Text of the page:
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Chocolate bars on a diet?!

Last week, Mars, Inc. announced it will stop shipping chocolate bars that “exceed 250 calories per portion by the end of 2013.” The company has made the pledge as part of an agreement with Michelle Obama’s Partnership for a Healthier America. Mars and 16 other manufacturers have pledged to reduce 1.5 trillion calories by the end of 2015 by offering lower-calorie options and reducing portion sizes.

Mars, Inc. writes on its website:

  • “We are committed to making sure the products we offer, and the ingredients they contain, can fit into a balanced diet – whether whole grain rice or a delicious Mars chocolate bar. We are also committed to marketing and selling our products in a responsible way.”

This sounds like good news considering that Mars makes some of the top-selling brands of chocolate products in the world including Snickers, M&Ms, 3 Musketeers, Mars, and Twix. And all of these products come in king size portions as well as the regular size portions.  Currently, the regular size Snickers bar has 280 calories, while the king size has 510 calories.

Most consumers—myself included–took the announcement to mean that the company will stop marketing chocolate bars with more than 250 calories. So would that mean an end to king size bars?

Wishful thinking. The issue surrounds the definition of what constitutes a “portion.” Is a portion a “piece” or “the entire contents of what is in the package”? Most people that I know would say the latter.  After all, the package is marketed as one portion for one person.

After reading the fine print on Mars’ website, here is what the company intends to do. They write:

  • “We have committed not to ship any chocolate products that exceed 250 calories per portion by the end of 2013. In many markets, we have replaced SNICKERS® King Size — one large chocolate bar — with two smaller bars. The new product is called the SNICKERS® Duo, in the U.K, for example. In the U.S., our “2toGo” bars are packed in memory wrappers that can be twisted to close, giving people the choice to save one portion for later.”

As reported succinctly in the LA Times, “…it means packaging will change: hefty King Size portions will be subdivided into smaller “2toGo” sub-portions, designed to make it easier to put one serving aside for later.”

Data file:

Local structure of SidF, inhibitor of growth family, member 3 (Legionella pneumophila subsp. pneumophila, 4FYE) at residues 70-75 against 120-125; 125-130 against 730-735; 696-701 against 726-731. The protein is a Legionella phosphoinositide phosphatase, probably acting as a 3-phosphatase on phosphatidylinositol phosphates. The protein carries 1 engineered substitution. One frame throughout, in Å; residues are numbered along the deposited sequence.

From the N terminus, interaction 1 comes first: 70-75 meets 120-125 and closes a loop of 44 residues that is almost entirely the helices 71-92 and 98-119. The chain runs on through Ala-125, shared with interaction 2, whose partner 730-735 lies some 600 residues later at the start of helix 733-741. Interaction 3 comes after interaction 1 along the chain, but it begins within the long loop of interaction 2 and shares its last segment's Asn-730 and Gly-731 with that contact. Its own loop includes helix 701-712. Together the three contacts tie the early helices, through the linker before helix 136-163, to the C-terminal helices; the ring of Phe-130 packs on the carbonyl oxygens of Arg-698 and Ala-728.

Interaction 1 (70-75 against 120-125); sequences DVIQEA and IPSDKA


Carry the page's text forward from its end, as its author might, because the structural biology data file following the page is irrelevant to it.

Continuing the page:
Good luck with that. Are most people really going to put the other piece aside for later?!  Perhaps, but probably just in theory.

Here are my thoughts:

If Mars were to actually stop selling chocolate bars with more than 250 calories, it would be a step in the right direction. Even though a 250 calorie chocolate bar is too caloric, it would still mean  progress, given the high calorie count in some of today’s candy bars.

But the company still plans to sell chocolate candy with more than 250 calories in one package—they are just going to “package” the contents differently.

On the website for the new bar, here is how Mars describes  the new Snickers 2toGo:

  • “It’s two pieces in one Snickers 2toGo. Enjoy twice the roasted peanuts, nougat, caramel, and milk chocolate wrapped in one resealable twist wrap package.”

And the new “2toGo” sub-portioned Snickers package weighs in at 3.3 ounces and  contains 440 calories! Yikes. It also looks pretty big to me when compared to the regular size 2.1 ounce bar. [See photo.]

While the 2toGo bar is an improvement from the 510 calorie king-size bar, it is still too big and contains far too many calories, especially for a candy bar.   While Mars’ efforts are a small step in the right direction, how about doing away with jumbo candy bars altogether?! Instead of selling “2toGo” bars in one package, why not sell each individual 1.7 ounce–and 220 calorie—“portion” as its own individually wrapped candy bar. Now that would be real progress and the portion would actually contain fewer than 250 calories.

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